In-depth reviews

Jaguar XE SV Project 8 review

Jaguar's XE SV Project 8 takes a rather extreme approach to the supersaloon recipe than most, but has an equally extreme price tag to match

Evo rating
Price
from £149,995
  • Performance, poise and ability on track, usable on road, bombastic soundtrack
  • Cup 2 tyres struggle in the wet, a few levels above the usual saloon price point

Unlike many performance machines of today, the XE Project 8 feels more a project of passionate engineers than budget-conscious accountants, and for that reason, it made it to evo Car of the Year 2019. Despite it's big, bold and brawny nature, it's able to deliver a sledgehammer hit of performance without sacrificing character and tactility at the altar of effectiveness. The ingredients may be similar to recent German efforts – V8 engine, all-wheel drive, sumptuous cabin – but the resulting product is something different.

That’s not to say the Project 8 is perfect; far from it. It’s horrendously expensive for a start, as well as being perilously heavy. As parent company JLR struggles in several markets, the emergence of Project 8 does have a worrying ‘dying days of MG Rover’ feel to it too, but it’s reassuring to know Jaguar can still surprise us now and then.

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More recently, Jaguar has followed up the original Project 8 with the Touring variant – mechanically similar to the caged, bucket-seated car that arrived first, but shorn of its rear wing and with full cabin trim. It’s perhaps the best expression of Project 8, more in keeping with Jaguar’s long-standing values but every bit as potent and engaging as the more track-focused car.

Jaguar XE SV Project 8: in detail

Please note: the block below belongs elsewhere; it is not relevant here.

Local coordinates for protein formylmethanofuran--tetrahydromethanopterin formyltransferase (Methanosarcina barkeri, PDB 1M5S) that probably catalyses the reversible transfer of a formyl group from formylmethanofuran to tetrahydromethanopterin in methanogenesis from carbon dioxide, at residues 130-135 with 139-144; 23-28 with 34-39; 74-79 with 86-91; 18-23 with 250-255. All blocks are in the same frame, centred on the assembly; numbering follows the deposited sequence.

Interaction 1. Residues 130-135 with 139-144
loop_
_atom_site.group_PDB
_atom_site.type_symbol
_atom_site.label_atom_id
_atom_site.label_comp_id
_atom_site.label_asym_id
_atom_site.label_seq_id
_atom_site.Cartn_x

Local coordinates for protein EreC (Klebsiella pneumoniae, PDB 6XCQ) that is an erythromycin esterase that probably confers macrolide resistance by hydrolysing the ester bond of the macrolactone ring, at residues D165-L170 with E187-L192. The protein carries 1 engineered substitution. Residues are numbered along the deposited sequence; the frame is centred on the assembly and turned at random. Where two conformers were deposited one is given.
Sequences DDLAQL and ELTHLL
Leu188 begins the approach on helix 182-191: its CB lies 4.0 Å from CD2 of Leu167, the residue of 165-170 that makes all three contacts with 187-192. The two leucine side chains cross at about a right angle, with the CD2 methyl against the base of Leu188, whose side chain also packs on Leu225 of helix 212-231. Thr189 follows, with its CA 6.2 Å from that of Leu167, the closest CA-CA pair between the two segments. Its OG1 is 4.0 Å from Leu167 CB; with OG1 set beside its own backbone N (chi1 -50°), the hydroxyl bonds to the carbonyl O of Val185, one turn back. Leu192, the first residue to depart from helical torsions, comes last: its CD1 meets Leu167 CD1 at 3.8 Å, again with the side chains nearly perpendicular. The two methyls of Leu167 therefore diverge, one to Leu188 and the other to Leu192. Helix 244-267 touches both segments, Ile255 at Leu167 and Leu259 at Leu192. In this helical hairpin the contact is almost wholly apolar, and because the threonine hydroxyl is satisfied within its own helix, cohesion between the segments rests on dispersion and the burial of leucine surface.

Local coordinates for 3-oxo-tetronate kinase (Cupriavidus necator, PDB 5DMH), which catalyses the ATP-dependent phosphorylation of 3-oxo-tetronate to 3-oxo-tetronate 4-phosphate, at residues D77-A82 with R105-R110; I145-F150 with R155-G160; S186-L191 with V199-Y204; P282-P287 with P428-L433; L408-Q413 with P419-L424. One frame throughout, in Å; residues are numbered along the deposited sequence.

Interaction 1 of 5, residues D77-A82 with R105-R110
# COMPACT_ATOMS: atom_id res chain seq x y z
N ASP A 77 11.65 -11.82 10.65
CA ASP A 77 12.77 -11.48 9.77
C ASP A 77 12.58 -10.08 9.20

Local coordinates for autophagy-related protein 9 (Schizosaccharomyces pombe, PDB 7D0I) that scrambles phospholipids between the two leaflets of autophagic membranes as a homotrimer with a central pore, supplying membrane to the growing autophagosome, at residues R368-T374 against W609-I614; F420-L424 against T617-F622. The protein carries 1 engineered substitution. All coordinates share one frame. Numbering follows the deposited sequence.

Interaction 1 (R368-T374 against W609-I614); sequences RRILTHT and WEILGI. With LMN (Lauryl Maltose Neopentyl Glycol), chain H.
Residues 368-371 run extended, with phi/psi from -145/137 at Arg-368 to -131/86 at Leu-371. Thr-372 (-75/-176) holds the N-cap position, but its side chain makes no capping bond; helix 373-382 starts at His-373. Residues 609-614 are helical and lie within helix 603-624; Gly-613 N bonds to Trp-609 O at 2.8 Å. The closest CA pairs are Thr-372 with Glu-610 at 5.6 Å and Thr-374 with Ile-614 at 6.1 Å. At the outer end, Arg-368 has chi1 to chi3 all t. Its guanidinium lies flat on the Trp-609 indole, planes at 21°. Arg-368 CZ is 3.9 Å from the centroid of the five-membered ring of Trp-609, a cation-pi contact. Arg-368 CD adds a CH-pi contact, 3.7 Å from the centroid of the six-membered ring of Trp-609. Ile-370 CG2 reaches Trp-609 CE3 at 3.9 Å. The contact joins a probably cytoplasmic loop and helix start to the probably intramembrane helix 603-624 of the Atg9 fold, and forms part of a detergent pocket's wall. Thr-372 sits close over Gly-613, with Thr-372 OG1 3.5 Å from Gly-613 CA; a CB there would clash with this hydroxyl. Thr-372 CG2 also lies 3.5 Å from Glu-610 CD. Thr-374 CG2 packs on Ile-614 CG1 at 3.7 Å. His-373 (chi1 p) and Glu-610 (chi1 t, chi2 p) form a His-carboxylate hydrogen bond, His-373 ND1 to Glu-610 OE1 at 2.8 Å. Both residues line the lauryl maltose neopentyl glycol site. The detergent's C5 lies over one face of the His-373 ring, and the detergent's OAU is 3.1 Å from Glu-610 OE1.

• Engine, transmission and technical details The most powerful development of JLR’s 5-litre supercharged V8 yet. Aluminium and carbonfibre construction has supposedly helped keep weight down – who knows how heavy it’d be without it…?
  • Performance and 0-60 time – Powerful engine, effective all-wheel-drive system and easy eight-speed auto make for a car with blistering pace.
  • Ride and handling – Rides in the manner you’d expect of a Jaguar sports car, and despite considerable mass has surprising agility. A better road car than track car, though it’s certainly not bad on a circuit.
  • MPG and running costs – Expect fuel bills to be huge and tax rates not much better, but as a specialist performance car, relative lack of use should keep running costs down.
  • Interior and tech – XE cabin trimmings don’t quite tally with the huge price tag, but the seats are excellent and the option of a rear cage a fun if incongruous touch.
  • Design – A mixture of class and brutality from some angles, and a distinct lack of elegance and taste from others, but compelling all the same.

Prices, specs and rivals

We’ll just blurt this out: £149,995. That’s a lot, and is perhaps at least partly behind the Project 8’s relatively slow sales so far. It’s not that the Project 8 doesn’t deliver in terms of performance, more that similar money gets some deeply desirable cars from elsewhere in the automotive spectrum, and a Jaguar XE – no matter how much development has gone into it – will always struggle to compete with true exotica.

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You can, for instance, get a Porsche 911 GT3 for around £141,000, and if your dream Project 8 is in Track Pack spec, then the two-seat Porsche with its own rear cage is little less practical but even more of a thrill.

If a British badge and greater comfort are required, then the £163,000 McLaren GT, £120,900 Aston Martin Vantage and £159,100 Bentley Continental GT must all be in the running. None are as overtly exciting as the Jaguar, and the Jag’s rarity make the vagaries of future values a mystery, but all are accomplished driver’s cars with arguably more badge appeal.

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